The Kia Sonet is a subcompact crossover SUV manufactured by Kia since 2020. The Sonet slots below the Seltos and is closely related to the similarly sized sibling Hyundai Venue. It is developed for the Indian market and is solely manufactured in India.
The Sonet was previewed as the Sonet Concept in February 2020. It was sold starting from 18 September 2020 in India. It is the third model from Kia in India after the Seltos and the Carnival. The variation with “5+2” seating called Sonet 7 was launched in Indonesia in April 2021.
Price & Variants:
The price of Kia Sonet starts at Rs. 6.79 Lakh and goes upto Rs. 13.35 Lakh. Kia Sonet is offered in 23 variants – the base model of Sonet is 1.2 HTE and the top variant Kia Sonet 1.5 GTX plus Diesel AT DT which comes at a price tag of Rs. 13.35 Lakh.
The sub-4m SUV is sold in six trims: HTE, HTK, HTK+, HTX, HTX+, and GTX+. 1.5 GTX plus Diesel is the top selling.
1. Body & Capacity:
The Sonet is a 5 seater SUV and has length of 3995mm, width of 1790mm and a wheelbase of 2500mm. Its Rounded corners give it a smooth frame with a satisfying look. Sonet comes with a 5-door opening and it has a great boot space of 392 L. depending on variant has a kerb weight range from 1081 kg to 1233 kg max.
In the Indian market, the Sonet occupies the sub-4-metre SUV category benefitting from the Indian tax benefits for cars shorter than 4 meters. However, the Sonet is equipped with different front and rear bumpers for export markets, increasing its length.
It shares a platform with the Hyundai Venue, and though, it feels a bit different to drive, thanks to subtle changes to the tuning of the engine and suspension. There are three engines (four if you count two different power outputs for the diesel) and five gearboxes on offer; and they are offered in five combinations. An 83hp, 1.2-litre petrol mated to a 5-speed manual, a 120hp, 1.0-litre turbo petrol mated to a 7-speed DCT auto or a 6-speed iMT (clutch less manual), and a 1.5-litre diesel that puts out 100hp when coupled to a 6-speed manual.
Sonet Diesel auto:
Interestingly, the diesel is the same power-train that does duty in the Seltos, putting out an identical 115hp and 250Nm. The diesel manual gets the fixed-geometry-turbo engine.
The 115hp engine is an absolute gem, Refinement is top notch, and noise and vibrations are muted. At high revs it does get a bit gruff, but never really sounds harsh or trashy.
What’s nice is that the auto ‘box is really very well matched to the broad torque spread of the diesel power-plant, and in the Normal drive mode, it delivers a very intuitive drive experience. Sport mode, of course, does bring in a more aggressive feel, with the box holding on to the lower ratios a bit longer. But so useable and intuitive is the Normal mode that for everyday driving and even some quick dashes, it will prove to be enough for most. There’s also an Eco mode, and here too it impresses, as it turns out to be quite useable and doesn’t throttle the engine in the interest of efficiency.
The diesel auto was the quickest. In a quick test, it did the dash to 100kph in just 11.48sec compared to the petrol DCT’s 12.25sec and 13.37sec for the iMT. The diesel was also ahead in the roll-on acceleration runs.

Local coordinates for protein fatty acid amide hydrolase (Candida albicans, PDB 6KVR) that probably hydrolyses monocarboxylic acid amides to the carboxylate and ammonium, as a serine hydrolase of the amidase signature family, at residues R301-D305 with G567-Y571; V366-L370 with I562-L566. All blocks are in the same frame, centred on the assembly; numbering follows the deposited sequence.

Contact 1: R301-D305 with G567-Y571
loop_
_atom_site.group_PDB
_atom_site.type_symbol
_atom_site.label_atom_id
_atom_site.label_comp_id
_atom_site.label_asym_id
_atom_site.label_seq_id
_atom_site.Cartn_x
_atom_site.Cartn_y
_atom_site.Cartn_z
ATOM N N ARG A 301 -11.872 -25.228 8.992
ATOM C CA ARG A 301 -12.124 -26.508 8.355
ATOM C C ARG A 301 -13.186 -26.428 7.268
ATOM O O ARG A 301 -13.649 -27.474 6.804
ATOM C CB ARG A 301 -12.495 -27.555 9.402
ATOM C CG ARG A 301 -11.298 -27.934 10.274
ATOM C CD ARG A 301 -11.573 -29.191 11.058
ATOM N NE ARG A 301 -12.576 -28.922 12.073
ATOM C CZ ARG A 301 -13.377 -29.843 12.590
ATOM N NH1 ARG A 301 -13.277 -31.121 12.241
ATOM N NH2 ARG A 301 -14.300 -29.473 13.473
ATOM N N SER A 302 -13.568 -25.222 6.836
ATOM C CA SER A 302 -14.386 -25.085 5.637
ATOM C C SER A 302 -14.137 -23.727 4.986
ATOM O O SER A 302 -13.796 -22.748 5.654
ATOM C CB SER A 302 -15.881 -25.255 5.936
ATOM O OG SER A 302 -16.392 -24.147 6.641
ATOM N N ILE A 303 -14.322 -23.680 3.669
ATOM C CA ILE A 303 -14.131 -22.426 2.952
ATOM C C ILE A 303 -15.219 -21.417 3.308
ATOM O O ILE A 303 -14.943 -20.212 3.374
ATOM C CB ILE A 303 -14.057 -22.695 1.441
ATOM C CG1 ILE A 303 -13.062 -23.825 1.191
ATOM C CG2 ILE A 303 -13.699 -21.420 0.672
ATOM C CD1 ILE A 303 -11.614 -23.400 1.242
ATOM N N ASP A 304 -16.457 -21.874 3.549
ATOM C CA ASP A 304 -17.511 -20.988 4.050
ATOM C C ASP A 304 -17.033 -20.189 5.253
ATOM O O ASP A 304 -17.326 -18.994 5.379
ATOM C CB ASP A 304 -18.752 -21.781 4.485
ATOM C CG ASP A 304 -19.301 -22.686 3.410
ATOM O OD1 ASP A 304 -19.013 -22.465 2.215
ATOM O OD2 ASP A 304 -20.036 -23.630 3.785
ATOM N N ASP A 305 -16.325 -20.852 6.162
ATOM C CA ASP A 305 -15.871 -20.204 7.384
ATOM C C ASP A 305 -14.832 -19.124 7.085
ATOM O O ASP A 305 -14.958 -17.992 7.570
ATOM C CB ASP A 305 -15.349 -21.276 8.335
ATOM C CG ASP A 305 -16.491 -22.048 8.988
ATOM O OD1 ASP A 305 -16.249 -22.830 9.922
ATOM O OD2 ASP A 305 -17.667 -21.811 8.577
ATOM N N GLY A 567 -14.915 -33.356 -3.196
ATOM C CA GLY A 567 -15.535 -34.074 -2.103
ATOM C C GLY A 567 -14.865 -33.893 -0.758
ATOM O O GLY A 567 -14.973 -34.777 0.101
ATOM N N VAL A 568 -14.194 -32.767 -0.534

Sonet Turbo Petrol:
The 1.0-litre turbo-petrol is shared with the Venue, Kia only offers the Sonet with the DCT and iMT. The punchy midrange and the ease with which it builds power makes it a fun drive, and while there are no paddle shifters, there is a sequential function via the gear lever, so enthusiasts can engage with the gearbox and this feisty engine. The iMT is also something we got a chance to experience and, compared to the DCT; it offers you better control over shifts.
|998 cc, 999 cc, 1197 cc
|1.5 L CRDi VGT Diesel Engine
|Smart-stream G1.2/G1.0 T-GDi
|5 & 6-speed iMT & 7-speed DCT
Ride quality on the diesel and petrol are both quite similar, the Sonet easily soaked up massive potholes with ease and the fat, 215/60 R16 tyres did a good job of smothering out our rain-ravaged roads.
In terms of handling, the diesel and petrol feel a bit different. Though both have Tilt column electric steering with Rack & Pinion type gear, the diesel has a slightly heavier steering and is a bit more nose heavy. The petrol felt nicer to steer and turned into corners with a bit more agility. Both cars feel nice and offer a great degree of confidence at high speeds, which makes them good long-distance cruisers. The steering feel on both is pretty similar – there isn’t much feedback, but on the plus side, it is light enough in the city and has enough weight at higher speeds. The light controls, decent all-round visibility, tight turning circle and compact dimensions make the Sonet very urban-friendly and easy to slot into tight parking spots.
The drive modes do alter the steering feel, though the influence is minimal and only felt in Sport mode, with the steering firming up a bit. Unique to the segment, the Sonet also
4. Brakes & Suspension:
Kia Sonet got great braking system; it has Disc brakes in front and the rear drum brakes assist the disc brakes perfectly. Like the driving modes, Kia also offers traction modes i.e. Snow, Mud and Sand.
Talking about suspension, Sonet comforts the ride with its Front McPherson Strut suspension and the Coupled Torsion Beam Axle (CTBA) on rear, both with Coil Springs.